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The W-71 nuclear warhead was a US thermonuclear warhead developed at Lawrence Livermore National Laboratory in California and deployed on the LIM-49A Spartan, a component of the Safeguard Program, an anti-ballistic missile defense system briefly deployed by the US in the 1970s.
The W71 warhead had a yield of around 5 megatons of TNT (21 PJ) optimized for the production of thermal X-rays and minimal debris in an exoatmospheric detonation. The target would be damaged or destroyed by near-instantaneous x-ray vaporization of its surface resulting in an inward-propagating shock wave. The warhead package was roughly a cylinder, 42 inches (1.1 m) in diameter and 101 inches (2.6 m) long. The complete warhead weighed around 2,850 pounds (1,290 kg).
Probably because of unique design features associated with x-ray production and emission from the thermonuclear component of the bomb, it was decided to conduct a full-yield test of the W71. A prototype was successfully tested in Project CANNIKIN in the world's largest underground nuclear test, on Amchitka Island in the Aleutian Islands off Alaska. The W71, mounted in a Spartan missile body, was lowered 6,150 feet (1,870 m) down a 90 inches (2.3 m) diameter borehole into a man-made cavern 52 feet (16 m) in diameter. A 264 feet (80 m) long instrumentation system monitored the detonation. The full yield test was conducted at 11:00am local time November 6, 1971 and resulted in a vertical ground motion of more than 15 feet (4.6 m) at a distance of 2,000 feet (610 m) from the borehole, equivalent to an earthquake of magnitude 7.0 on the Richter scale. A mile (1.6 km) wide and 40 feet (12 m) deep crater formed two days later.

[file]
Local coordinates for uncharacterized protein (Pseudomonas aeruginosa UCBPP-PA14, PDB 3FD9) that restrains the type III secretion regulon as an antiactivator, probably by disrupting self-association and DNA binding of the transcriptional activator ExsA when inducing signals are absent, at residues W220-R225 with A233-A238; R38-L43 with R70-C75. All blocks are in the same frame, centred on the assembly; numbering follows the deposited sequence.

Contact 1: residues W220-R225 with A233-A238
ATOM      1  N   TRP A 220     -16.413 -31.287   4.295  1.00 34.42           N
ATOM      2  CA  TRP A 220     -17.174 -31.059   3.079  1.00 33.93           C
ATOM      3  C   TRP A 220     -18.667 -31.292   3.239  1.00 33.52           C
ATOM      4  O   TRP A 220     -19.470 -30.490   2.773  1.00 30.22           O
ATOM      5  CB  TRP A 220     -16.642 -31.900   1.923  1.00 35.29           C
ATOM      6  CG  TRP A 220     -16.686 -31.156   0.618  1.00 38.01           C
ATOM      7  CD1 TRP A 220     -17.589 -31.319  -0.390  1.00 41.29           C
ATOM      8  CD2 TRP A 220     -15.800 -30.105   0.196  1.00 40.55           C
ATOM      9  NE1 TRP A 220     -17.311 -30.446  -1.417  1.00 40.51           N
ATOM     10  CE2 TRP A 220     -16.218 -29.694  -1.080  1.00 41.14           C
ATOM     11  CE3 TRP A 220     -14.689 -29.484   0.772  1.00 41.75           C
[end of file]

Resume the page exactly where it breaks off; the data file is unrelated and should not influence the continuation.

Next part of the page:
Film of the test has been declassified and can be seen in the third of the Atomic Journeys documentaries Welcome To Ground Zero.
Thirty units were produced in 1974 and 1975. The weapons went into service, but were then taken right back out of service in 1975 and the warheads stored until 1992 when they were dismantled.